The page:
Blog Pick :: Archidose

Blog pick :: Archidose
By: Phil Reville, M.Arch Candidate

A Daily Dose of Architecture (Archidose) is simply one man’s architectural musings and reflections. From book reviews to project features, creator John Hill has put together a website devoted to all things architecture. The simple blogspot website is newsfeed-formatted, but also has links to two of his other blogs, Unpacking My Library and Slat Happy, as well as links to his social media pages. At the top of the page, Hill has a constantly updated World Architects - Daily News feed that directly links you to, where he is often featured. While directly visiting sites like World-Architects provide more context and in-depth investigations into the projects you’re viewing, I appreciate the image stream laid out by Hill in Archidose for its simplicity and his curatorial eye. Archidose always has links alongside posts, but sometimes, pictures are really all you need.

On Wednesday, Archidose (Post) #845 featured the new installation at MoMA PS1 in Long Island City, New York. COSMO by Andres Jacque / Office for Political Innovation is this year’s winner of MoMA’s annual Young Architects Program (YAP).  The project is a moveable installation, made out of customized irrigation components, to “make visible and enjoyable the so-far hidden urbanism of pipes we live by”.  The systems of COSMO constantly filter and purify water. The idea behind the giant moveable system is to bring to light the serious issues of water shortage around the world and to address them with a fun and highly transparent solution that might also be aesthetically pleasing.

The most recent book review Archidose featured was an interview Hill did with the author of Solid Wood: Case Studies in Mass Timber Architecture, Technology and Design, Joseph Mayo. A link to the full interview featured on World-Architects was followed by an excerpt:

While obviously geared toward architects, given the voluminous technical advice in its pages, Solid Wood is hardly an esoteric read. Following an introductory section where Mayo gives a short history of building in wood, speaks about the carbon-sequestering benefits of mass timber construction, details various solid wood materials and concepts, and addresses concerns of building with wood (structure, fire, etc.), he then presents the case studies in eight geographical chapters: England, Norway, Sweden, Germany, Austria, Switzerland, North America, and New Zealand and Australia. For each case study he clearly describes each project's details, aided by numerous illustrations: photographs of the completed buildings, construction photographs, floor plans, detail drawings, and diagrams. Too many books limit themselves to the first (glossy photos of finished buildings), so Solid Wood is a valuable book for architects interested in designing with wood.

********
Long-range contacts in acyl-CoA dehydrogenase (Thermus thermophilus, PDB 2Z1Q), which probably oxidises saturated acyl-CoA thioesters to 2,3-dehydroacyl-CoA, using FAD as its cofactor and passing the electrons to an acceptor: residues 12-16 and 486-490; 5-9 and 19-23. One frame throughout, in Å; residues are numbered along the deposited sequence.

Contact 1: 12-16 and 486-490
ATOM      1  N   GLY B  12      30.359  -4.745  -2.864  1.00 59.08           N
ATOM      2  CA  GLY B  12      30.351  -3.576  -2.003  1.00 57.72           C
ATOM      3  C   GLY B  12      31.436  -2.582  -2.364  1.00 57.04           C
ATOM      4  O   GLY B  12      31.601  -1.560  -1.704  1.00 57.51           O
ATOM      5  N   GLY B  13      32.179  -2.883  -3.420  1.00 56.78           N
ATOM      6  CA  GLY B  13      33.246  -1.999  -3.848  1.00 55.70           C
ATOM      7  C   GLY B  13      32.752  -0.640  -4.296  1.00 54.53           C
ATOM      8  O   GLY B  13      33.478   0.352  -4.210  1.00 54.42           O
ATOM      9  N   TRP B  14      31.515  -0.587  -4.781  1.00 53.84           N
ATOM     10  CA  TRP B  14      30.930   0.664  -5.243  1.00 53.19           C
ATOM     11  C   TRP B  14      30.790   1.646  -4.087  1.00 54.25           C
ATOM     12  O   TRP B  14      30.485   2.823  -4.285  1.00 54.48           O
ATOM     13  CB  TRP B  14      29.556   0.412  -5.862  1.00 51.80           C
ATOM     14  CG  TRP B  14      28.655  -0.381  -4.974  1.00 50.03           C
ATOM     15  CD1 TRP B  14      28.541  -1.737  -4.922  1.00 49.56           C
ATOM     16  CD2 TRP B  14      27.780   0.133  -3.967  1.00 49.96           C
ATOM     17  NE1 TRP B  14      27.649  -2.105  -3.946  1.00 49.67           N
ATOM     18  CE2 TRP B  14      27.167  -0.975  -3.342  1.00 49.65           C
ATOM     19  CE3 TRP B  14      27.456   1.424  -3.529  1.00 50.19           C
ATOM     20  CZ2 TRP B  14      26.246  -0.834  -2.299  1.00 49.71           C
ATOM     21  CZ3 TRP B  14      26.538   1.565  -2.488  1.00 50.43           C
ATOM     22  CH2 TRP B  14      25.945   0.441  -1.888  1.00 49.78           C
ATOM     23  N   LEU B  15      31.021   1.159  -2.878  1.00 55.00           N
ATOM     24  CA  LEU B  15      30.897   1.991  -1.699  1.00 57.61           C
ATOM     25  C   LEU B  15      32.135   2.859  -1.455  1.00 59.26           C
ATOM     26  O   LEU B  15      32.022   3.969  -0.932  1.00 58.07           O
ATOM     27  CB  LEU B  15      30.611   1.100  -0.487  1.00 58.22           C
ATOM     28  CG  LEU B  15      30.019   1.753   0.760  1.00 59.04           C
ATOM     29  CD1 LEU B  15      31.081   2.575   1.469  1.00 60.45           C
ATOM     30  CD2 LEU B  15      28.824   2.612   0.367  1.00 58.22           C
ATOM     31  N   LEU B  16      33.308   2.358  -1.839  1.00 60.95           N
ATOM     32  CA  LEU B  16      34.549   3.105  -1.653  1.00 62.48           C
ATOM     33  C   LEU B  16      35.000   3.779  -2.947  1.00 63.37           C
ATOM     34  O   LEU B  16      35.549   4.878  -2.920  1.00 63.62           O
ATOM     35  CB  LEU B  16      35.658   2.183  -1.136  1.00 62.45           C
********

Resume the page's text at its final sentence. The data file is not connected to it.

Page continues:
The full interview discusses many of the projects reviewed in the book as well as several accompanying images. While this book review was featured on World-Architects, his book reviews are often featured on other sites or directly on Archidose.

In addition to project features and book reviews, Archidose contains posts ranging from event coverage to exhibit visits. The site’s constant finger on the pulse of all things architecture and design makes your job of staying up to date easier. And make sure to check out his other blogs. Unpacking My Library is quite literally just that - Hill goes through his massive collection of architecture and design books, writes a quick review and posts some photos of the contents. Slat Happy on the other hand is a funny tumblr photo stream of Hill’s favorite architectural detail… the slat.

I like to think of Archidose as “ArchDaily light”. After a long studio work session or exhausting day of work I think sometimes we just need some cool design photos to look at, text excluding. We all want to be kept abreast of what’s going on in the world of architecture, but sometimes we don’t have the time or energy to fully invest… let Archidose do the work for you, and then decide for yourself if you want to delve a little deeper. And if you’re not afraid of text after all, the book reviews will certainly point you in the right direction.